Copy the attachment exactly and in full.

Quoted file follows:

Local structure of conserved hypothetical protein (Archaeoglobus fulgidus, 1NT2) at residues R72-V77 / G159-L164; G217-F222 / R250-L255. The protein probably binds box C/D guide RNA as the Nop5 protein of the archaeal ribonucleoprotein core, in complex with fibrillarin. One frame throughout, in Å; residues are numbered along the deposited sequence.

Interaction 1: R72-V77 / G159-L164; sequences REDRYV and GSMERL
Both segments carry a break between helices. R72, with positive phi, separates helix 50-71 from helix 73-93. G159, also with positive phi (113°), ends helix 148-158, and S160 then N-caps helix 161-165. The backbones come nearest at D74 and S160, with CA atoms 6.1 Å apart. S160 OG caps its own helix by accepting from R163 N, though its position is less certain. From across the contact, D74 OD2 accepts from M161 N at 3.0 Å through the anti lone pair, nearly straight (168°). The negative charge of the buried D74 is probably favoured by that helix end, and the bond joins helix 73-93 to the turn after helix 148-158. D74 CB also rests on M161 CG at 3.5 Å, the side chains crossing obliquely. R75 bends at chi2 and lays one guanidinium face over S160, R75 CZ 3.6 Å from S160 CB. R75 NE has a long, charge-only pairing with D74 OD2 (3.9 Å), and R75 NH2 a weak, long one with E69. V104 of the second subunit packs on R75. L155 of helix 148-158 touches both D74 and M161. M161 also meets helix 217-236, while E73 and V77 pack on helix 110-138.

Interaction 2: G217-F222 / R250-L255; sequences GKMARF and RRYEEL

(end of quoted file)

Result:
Local structure of conserved hypothetical protein (Archaeoglobus fulgidus, 1NT2) at residues R72-V77 / G159-L164; G217-F222 / R250-L255. The protein probably binds box C/D guide RNA as the Nop5 protein of the archaeal ribonucleoprotein core, in complex with fibrillarin. One frame throughout, in Å; residues are numbered along the deposited sequence.

Interaction 1: R72-V77 / G159-L164; sequences REDRYV and GSMERL
Both segments carry a break between helices. R72, with positive phi, separates helix 50-71 from helix 73-93. G159, also with positive phi (113°), ends helix 148-158, and S160 then N-caps helix 161-165. The backbones come nearest at D74 and S160, with CA atoms 6.1 Å apart. S160 OG caps its own helix by accepting from R163 N, though its position is less certain. From across the contact, D74 OD2 accepts from M161 N at 3.0 Å through the anti lone pair, nearly straight (168°). The negative charge of the buried D74 is probably favoured by that helix end, and the bond joins helix 73-93 to the turn after helix 148-158. D74 CB also rests on M161 CG at 3.5 Å, the side chains crossing obliquely. R75 bends at chi2 and lays one guanidinium face over S160, R75 CZ 3.6 Å from S160 CB. R75 NE has a long, charge-only pairing with D74 OD2 (3.9 Å), and R75 NH2 a weak, long one with E69. V104 of the second subunit packs on R75. L155 of helix 148-158 touches both D74 and M161. M161 also meets helix 217-236, while E73 and V77 pack on helix 110-138.

Interaction 2: G217-F222 / R250-L255; sequences GKMARF and RRYEEL